The servants of God who received a special anointing for service were prophets, priests and kings.  Jesus the Messiah has come to fulfill all three divinely called offices: He is God’s supreme prophet promised in Deuteronomy 18:19; He will become the High Priest of the New Covenant order (Heb 9:11-12), and He is the promised Davadic Messiah who has come to redeem His people and secure David’s throne forever (2 Sam 7:16; Ez 34:23-24; CCC 783).

Question: Some commentators suggest that the first anointing in Lk 7:36-50 and third anointing (Mt 26:1-2, 6-13; Mk 14:1, 3-8) are the same event or that all three are the same.  Why is this unlikely?  Also see Mt 26:14-16 and the same event in Mk 14:10-11 compared with Lk 22:3-6.

Answer: There are 3 similarities in the accounts inLuke 7:36-50 and the dinner in Matthew 26:6-7 and Mark 14:3 (which record the same event): a woman who anoints Jesus at a dinner party, a host named Simon, and Jesus’ defense of the woman.  However, there are significant differences:

  1. The dinner in Luke takes place in the Galilee early in     Jesus’ ministry while the dinner in Matthew and Mark takes place in the     village of Bethany in Judea on the last week of Jesus’ life, 2 days before     the Passover sacrifice.
  2. The uninvited woman in Luke is a sinner who is forgiven     while the unnamed woman in the other accounts is a guest who is praised     for preparing Jesus for His burial.
  3. The host of the dinner in Luke is a self-righteous Pharisee     named Simon, while the host at the dinner in Bethany is a former leper who     is not criticized by Jesus.
  4. The sinful woman in Luke anoints Jesus’ feet while the     woman at Bethany anoints Jesus’ head.
  5. Judas betrays Jesus immediately after the dinner in Bethany     recorded in Matthew 26:6-13 and Mark 14:3-9 (see Mt 26:14-16 and Mk 14:10-11),     but in Luke’s Gospel Judas doesn’t betray Jesus until He goes to Jerusalem     in Luke 22:3-6.

As for the two dinners at Bethany, the one in Matthew 26:6-7and Mark 14:3 and the other recorded in John 12:1-11: The two dinners at Bethany are on different days.  In John 12:1 the dinner is at the home of Jesus’ friends Mary, Martha and Lazarus 6 days before the Passover sacrifice and prior to Jesus’ triumphal ride into Jerusalem the next day.  The second dinner in Bethany is 2 days before the Passover sacrifice, after Jesus’ entry into Jerusalem.



1.  The Old Testament “parables” were also told as allegories,     wise sayings, and proverbs by God’s prophets to teach the people or warn     them of impending judgment.  God’s prophets reverted to teaching in this     way when the people and the religious and civil authority rejected the     message of God’s prophet.  The word masal (or parabole in     the Greek Septuagint) is explicitly used for these parabolic or     allegorical stories in the book of Ezekiel: Ez 12:22-23 (a proverb about     the land of Israel); 16:43-45 (the allegory of Jerusalem as an unfaithful     bride); 17:3-10 (parable-allegory of the two eagles); 20:45-49 (fire and     trees).  In other parables the word masal is not used and the     stories are called “prophetic lamentations (for example see Ez 19:1-9 and     10-14).  Some other examples of Old Testament parables are found in the     Parable of the Rich man and the Ewe-lamb when the prophet Nathan confronted     King David and his sin concerning Bathsheba (2 Sam 12:1-4); the Two     Brothers and the Avenger (2 Sam 14:1-11); the Escaped Captive (2 Kng 20:35-40); the Vineyard (Is 5:1-7); the Lion Whelps (Ez 19:2-9); the Vine     (Ez 19:10-14), the Forest Fire (Ez 21:1-5); and the Boiling Pot (Ez 24:3-5).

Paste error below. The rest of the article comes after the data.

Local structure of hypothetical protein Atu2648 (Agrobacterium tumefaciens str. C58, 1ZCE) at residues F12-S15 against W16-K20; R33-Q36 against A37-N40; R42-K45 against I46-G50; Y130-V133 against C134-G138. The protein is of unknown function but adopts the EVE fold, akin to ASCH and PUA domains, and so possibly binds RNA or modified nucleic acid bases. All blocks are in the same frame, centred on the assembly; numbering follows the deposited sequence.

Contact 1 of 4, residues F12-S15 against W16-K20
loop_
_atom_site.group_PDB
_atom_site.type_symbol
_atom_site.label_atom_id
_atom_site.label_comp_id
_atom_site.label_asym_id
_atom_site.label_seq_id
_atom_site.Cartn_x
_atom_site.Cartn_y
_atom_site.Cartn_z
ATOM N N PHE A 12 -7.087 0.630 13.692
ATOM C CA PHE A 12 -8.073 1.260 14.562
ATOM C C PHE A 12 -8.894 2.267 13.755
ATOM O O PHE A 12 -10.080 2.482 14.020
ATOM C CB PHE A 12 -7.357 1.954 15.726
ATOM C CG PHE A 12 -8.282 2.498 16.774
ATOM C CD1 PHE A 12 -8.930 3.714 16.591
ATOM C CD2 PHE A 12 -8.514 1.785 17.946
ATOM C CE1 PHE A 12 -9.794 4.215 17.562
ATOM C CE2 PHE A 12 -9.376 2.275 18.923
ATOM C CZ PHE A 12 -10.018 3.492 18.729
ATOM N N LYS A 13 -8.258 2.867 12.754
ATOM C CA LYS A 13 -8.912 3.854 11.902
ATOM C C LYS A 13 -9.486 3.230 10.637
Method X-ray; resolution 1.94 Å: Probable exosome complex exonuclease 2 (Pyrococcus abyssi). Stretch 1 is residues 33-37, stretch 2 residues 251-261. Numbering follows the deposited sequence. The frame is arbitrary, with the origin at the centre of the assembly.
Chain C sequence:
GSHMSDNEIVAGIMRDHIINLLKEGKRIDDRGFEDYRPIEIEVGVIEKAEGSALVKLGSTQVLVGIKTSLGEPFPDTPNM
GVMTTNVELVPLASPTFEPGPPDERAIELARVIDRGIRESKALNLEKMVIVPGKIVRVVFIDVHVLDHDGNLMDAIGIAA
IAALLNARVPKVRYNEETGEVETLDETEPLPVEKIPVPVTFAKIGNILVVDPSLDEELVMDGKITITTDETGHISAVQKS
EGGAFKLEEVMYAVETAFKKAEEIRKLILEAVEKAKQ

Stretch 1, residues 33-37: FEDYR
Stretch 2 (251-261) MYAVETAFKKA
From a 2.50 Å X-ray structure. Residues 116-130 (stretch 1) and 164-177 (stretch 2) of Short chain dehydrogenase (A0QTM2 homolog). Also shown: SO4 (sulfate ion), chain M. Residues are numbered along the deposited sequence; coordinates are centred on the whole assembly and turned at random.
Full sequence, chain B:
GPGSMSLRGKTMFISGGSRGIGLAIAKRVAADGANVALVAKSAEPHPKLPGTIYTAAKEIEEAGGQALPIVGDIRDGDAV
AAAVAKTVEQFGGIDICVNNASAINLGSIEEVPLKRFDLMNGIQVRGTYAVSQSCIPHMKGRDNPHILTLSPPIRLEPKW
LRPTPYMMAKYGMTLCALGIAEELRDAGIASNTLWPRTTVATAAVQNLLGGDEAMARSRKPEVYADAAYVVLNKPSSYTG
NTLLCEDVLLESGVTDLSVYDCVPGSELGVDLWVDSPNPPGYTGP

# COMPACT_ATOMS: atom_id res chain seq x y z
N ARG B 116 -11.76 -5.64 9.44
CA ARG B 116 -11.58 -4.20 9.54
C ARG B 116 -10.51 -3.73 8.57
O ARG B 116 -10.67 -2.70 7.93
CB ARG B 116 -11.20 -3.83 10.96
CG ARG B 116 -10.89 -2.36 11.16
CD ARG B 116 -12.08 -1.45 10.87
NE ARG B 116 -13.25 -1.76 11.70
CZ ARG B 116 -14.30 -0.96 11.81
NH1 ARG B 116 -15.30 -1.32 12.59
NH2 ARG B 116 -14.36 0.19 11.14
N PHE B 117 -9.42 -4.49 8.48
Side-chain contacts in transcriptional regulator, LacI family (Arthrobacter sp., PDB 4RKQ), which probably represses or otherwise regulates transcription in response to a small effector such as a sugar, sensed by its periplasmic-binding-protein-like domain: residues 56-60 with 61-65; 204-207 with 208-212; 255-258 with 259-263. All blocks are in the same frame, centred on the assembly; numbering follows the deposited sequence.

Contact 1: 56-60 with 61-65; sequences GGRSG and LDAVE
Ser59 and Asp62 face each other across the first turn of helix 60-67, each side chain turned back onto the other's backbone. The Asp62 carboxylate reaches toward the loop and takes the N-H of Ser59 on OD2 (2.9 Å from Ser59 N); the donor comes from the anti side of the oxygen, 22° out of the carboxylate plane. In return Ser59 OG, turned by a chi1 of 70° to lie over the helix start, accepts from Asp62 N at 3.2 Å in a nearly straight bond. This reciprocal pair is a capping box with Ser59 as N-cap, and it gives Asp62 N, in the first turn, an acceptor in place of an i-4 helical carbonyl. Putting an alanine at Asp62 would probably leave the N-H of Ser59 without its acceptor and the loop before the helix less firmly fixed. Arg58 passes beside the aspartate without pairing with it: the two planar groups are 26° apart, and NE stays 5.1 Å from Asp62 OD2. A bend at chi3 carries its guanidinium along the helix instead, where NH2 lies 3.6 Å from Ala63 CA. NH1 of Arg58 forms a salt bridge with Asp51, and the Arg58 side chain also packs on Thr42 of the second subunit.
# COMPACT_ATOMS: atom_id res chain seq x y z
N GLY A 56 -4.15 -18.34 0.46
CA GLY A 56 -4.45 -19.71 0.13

2.  Bible scholars do not agree on the number of parables     Jesus’ teaches in the Gospels.  The difficulty arises from a disagreement     as to how the classify Jesus’ stories as all parables or as sayings or as     allegories.  For example, some scholars designate “the Good Shepherd”     discourse in Jn 10:1-18 and the “Vine and the Branches” discourse in Jn 15:1-7 as parables while others classify them as allegories.  Some     scholars estimate the number of Jesus’ parables as low as 35 while others     list them as high as 72.

3.  Important codices of the Alexandrian and Caesarean texts     of Luke read “70” while other Alexandrian and Western New Testament     codices read “72”.

4.  For the five part division of Jesus’ Sermon on the Mount     see the Gospel of Matthew study, lesson 5.